(i) Limestone-

The chemical formula is $CaCO_{3}$

Importance of limstone is-

• It is used as a building material in the form of marble and in the manufacture of quick lime

• Calcium carbonate along with magnesium carbonate is used as a flux in the extraction of metals such as iron.

• It is also used as an antacid, mild abrasive in tooth paste, a constituent of chewing gum, and a filler in cosmetics.

(ii) Cement-

Cement is an important building material. It is amixture of triclcium silicate($Ca_{3}SiO_{5}$) and tricalium aluminate($Ca_{3}Al_{2}O_{6}$).

Importance of cement-

It is used in concrete and reinforced concrete, in plastering and in the construction of bridges, dams and buildings

(iii) Plaster of Paris-

It is a hemihydrate of calcium sulphate. It is obtained when gypsum, $CaSO_{4}.2H_{2}O$, is heated to 393 K.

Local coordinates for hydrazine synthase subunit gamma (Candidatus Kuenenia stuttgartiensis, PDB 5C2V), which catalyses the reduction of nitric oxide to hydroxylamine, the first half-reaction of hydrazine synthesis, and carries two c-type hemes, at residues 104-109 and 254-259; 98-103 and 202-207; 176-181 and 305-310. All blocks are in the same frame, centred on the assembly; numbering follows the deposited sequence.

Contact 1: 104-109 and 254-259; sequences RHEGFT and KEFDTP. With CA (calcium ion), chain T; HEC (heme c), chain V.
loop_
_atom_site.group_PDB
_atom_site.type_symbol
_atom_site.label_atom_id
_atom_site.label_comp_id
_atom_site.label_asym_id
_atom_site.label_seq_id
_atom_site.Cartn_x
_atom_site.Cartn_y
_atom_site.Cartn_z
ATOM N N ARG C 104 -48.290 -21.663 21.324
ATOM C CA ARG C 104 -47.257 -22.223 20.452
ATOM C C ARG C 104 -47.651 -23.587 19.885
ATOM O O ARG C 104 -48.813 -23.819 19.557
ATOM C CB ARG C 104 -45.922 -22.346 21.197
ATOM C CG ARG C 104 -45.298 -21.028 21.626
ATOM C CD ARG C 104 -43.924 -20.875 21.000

Importance of POP-

It is used in medicine as surgical bandages and also it is used for making casts and moulds.

Lithium-ion is the smallest among the other alkali metal ions. Hence it has higher polarising power than others and so it can polarise water molecule more easily than other alkali metals. Hence the water molecules are more attracted towards Li salts as the water of crystallisation. Li+ has a maximum degree of hydration and for this reason, lithium salts are mostly hydrated, e.g., LiCl· 2H2O

As the down the group size of ions increase, their polarising power decreases. Hence other alkali metal ions usually form anhydrous salts.

Both $Li^{+}$ ion and $F^{-}$ ion are smaller in size. So their size compatibility is very high. Hence lattice energy during formation is very high and it is not overcome by the hydration energy. Therefore LiF is almost insoluble in water. On the other hand, $Li^{+}$cation and $Cl^{-}$ anion have comparable size differences, therefore they have low lattice energy and because of small in size, lithium ion has high polarising power as a result is distort the electron cloud of chloride anion. As a result, there is some covalent character in $LiCl$. So, it soluble in water but also in acetone.

Significance of sodium potassium, magnesium and calcium in biological fluids-